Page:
Overloaded buses pass by 1,300 Victorians in one week
Oct 04 2012
People line up for a bus on their way to the University of Victoria in Victoria.Photograph by: Adrian Lam , Times Colonist
The number of passengers left behind at bus stops is twice as high as predicted, say B.C. Transit planners, who are suggesting that post-secondary schools stagger class start times so that demand for service is less concentrated.
In one week of morning rush-hour commuting, more than 1,300 passengers were left behind by overloaded transit buses, according to data collected in September by B.C. Transit's new real-time tracking system.
At that rate, about 21,000 passengers could be left behind between September and the end of December - double the corporation's original estimates.
"Those numbers are really high and this is really frustrating for our riders," said Meribeth Burton, spokeswoman for B.C. Transit. "We need to see more investment in transit infrastructure, if we're going to see any improvements."
Transit last month introduced a tracking system that has bus drivers providing real-time information about the number of pass-ups along the busiest routes.
Most of the overloaded buses are in morning traffic, with the majority of passengers heading to Camosun College and the University of Victoria.
One of the most effective and least expensive solutions would be staggering morning-class schedules for post-secondary students, said Burton, but bus-priority lanes along Douglas Street - the busiest route in Greater Victoria - would allow buses to move faster, benefiting the entire system.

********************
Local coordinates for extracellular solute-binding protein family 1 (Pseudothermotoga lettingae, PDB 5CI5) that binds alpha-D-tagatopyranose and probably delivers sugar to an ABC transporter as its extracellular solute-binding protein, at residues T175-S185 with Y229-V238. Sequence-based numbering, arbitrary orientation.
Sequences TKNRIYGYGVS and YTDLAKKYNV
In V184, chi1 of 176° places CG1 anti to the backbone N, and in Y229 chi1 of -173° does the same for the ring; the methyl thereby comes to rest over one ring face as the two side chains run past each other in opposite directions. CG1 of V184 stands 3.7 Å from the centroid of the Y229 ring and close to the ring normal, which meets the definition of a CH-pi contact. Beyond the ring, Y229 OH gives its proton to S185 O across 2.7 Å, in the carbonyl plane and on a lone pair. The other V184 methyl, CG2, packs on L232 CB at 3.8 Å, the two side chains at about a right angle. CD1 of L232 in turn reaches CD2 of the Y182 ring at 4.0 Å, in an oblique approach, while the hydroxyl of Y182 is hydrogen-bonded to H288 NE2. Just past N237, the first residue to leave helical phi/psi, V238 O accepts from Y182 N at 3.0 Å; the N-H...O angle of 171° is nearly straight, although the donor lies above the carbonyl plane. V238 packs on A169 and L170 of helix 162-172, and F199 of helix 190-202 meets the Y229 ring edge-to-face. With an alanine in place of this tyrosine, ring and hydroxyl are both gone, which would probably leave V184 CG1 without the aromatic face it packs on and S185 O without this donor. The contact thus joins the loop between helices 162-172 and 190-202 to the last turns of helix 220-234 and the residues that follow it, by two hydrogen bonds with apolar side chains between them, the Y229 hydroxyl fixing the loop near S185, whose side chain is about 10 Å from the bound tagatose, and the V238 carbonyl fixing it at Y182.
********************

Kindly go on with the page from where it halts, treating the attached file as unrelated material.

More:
Changes could be in place by the start of the next school year. The Victoria Regional Transit Commission wants to have bus-priority lanes on its most congested corridors by September and UVic staff are talking about changing class schedules.
Both B.C. Transit and UVic's student union have been pushing the university to stagger morning-class start times to reduce congestion on routes such as the No. 4, which alone accounted for 668 pass-ups in one week in late September.
The No. 26 and No. 14 to UVic are also busy routes with frequent pass-ups. Wait times for the next bus are often five to 10 minutes, but some people wait up to half an hour.
"With a combination of transit improvements, including bus-priority lanes and staggered schedules from our partners at UVic and Camosun College, this would no longer be an issue," Burton said.
University staff say they are discussing changes to class times and are aiming for implementation by next September.
"The process is underway, but it takes some time," said Neil Connelly, director of campus planning and sustainability.
UVic also plans to build a new transit exchange on campus, which would increase the frequency of buses arriving and leaving. The current exchange is operating at capacity, with 51 buses rolling in and out between 8 a.m. and 9 a.m. Monday to Friday.
To reduce pass-ups, the transit commission added 5,000 bus hours to the system in September, largely targeting the busy routes.
Transit now has three buses dedicated to providing relief for congested routes. During morning peak times, those buses are deployed on routes as soon as drivers transmit pass-up information to dispatchers.
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